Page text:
Expert discusses whether self-employed workers face more government hurdles

(The Center Square) — As Georgia officials look to lessen business regulations, one change policymakers could weigh is a state law allowing local jurisdictions to levy licensing fees on home-based businesses.

State lawmakers passed legislation roughly 30 years ago allowing cities to impose business and occupation requirements. While lawmakers have revised the law, local governments may levy and collect occupation taxes on any businesses with an office in the jurisdiction and require business owners who operate out of their homes to obtain an occupancy permit.

Keith Hall, president and CEO of the National Association for the Self-Employed, spoke exclusively with The Center Square about some issues facing businesses.

“The number one asset that almost every small business owner has is their time, their expertise,” Hall said. “When we talk about taxes in D.C., we talk about access to capital, the Small Business Administration, access to affordable health care, [and] retirement options.

“It always comes back to how can we make this more simple?” Hall added. “How can we reduce the time it takes to comply with regulations or the time it takes to take advantage of a benefit like retirement or a tax deduction? How can we reduce the time? Because at the end of the day, the time a small business owner has — that’s what is necessary to create a new job, to get one more customer. It always comes down to freeing up time because that is the number one asset for the smallest of small business owners.”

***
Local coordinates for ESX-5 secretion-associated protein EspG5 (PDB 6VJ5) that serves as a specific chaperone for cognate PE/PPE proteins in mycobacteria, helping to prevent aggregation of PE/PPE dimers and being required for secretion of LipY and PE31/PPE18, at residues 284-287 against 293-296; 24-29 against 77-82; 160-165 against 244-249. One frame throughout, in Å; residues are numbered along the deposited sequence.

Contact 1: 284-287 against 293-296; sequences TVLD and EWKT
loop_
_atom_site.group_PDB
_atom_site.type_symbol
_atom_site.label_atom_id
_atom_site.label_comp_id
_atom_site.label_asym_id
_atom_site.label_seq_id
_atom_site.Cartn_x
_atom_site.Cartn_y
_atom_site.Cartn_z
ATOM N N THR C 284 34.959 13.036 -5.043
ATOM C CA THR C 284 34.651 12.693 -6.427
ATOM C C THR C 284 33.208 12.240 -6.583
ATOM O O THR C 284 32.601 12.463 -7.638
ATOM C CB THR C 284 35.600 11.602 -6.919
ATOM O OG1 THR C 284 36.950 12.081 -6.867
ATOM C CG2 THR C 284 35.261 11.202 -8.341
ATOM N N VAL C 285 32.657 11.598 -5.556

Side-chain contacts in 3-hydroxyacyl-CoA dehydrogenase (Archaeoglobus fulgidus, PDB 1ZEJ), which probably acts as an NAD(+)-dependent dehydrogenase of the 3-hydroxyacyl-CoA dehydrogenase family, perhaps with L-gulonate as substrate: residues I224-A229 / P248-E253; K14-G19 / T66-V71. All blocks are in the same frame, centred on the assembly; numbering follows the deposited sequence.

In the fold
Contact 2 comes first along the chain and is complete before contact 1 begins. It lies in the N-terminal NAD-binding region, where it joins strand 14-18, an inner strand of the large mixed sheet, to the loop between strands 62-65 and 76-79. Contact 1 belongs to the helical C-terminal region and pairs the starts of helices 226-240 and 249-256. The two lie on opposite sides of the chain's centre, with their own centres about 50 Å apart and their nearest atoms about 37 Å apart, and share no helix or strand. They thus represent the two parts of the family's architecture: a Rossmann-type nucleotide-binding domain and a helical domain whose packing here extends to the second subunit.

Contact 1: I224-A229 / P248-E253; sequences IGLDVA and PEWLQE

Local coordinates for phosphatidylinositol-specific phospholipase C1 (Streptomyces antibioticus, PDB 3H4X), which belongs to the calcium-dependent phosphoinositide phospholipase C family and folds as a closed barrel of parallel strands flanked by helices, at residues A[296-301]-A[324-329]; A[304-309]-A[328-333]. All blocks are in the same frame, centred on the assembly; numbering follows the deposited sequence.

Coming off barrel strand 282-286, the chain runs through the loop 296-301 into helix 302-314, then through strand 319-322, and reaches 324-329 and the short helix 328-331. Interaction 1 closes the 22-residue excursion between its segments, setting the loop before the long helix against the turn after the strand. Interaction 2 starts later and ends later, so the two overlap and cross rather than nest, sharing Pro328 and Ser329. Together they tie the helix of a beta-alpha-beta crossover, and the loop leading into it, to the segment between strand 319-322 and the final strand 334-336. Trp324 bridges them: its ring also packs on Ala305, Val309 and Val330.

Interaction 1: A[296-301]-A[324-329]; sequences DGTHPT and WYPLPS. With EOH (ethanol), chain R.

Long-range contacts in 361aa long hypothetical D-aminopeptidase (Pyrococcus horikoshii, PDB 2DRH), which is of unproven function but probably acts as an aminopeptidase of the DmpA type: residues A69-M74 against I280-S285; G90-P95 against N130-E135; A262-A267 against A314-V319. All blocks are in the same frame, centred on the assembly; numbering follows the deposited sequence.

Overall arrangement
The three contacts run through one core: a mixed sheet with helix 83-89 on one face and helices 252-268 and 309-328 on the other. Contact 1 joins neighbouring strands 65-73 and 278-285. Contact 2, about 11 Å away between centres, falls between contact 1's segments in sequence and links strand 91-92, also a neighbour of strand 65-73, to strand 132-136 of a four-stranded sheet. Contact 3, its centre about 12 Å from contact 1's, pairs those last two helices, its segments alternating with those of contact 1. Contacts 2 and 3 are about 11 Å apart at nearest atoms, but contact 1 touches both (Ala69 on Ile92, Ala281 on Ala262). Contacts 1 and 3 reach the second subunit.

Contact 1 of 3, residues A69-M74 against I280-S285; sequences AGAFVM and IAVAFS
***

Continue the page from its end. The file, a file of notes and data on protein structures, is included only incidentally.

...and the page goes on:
Hall recognized that a common complaint of self-employed businesses is the regulations they sometimes face.

“It certainly doesn’t apply in every jurisdiction,” Hall said. “Cities, county, state, the nation — all of those governmental entities have budgets, and they’re trying their best to raise money any way they can. When I think in terms of a small business owner having to pay some license fee to operate out of their home, it seems unfair, and I would be happy to debate that because I do believe it’s unnecessary.”

However, he noted that larger entities also face licensing requirements in the cities and counties where they operate.

“I tend to be a small government-type individual on a personal level,” Hall said. “But I do recognize that government does cost money; they do provide services for us, and they’re important services. So, recognizing that there are taxes, there are license fees is part of doing business. I don’t think that alone is necessarily unfair to a small business owner because I think the big businesses pay that also.”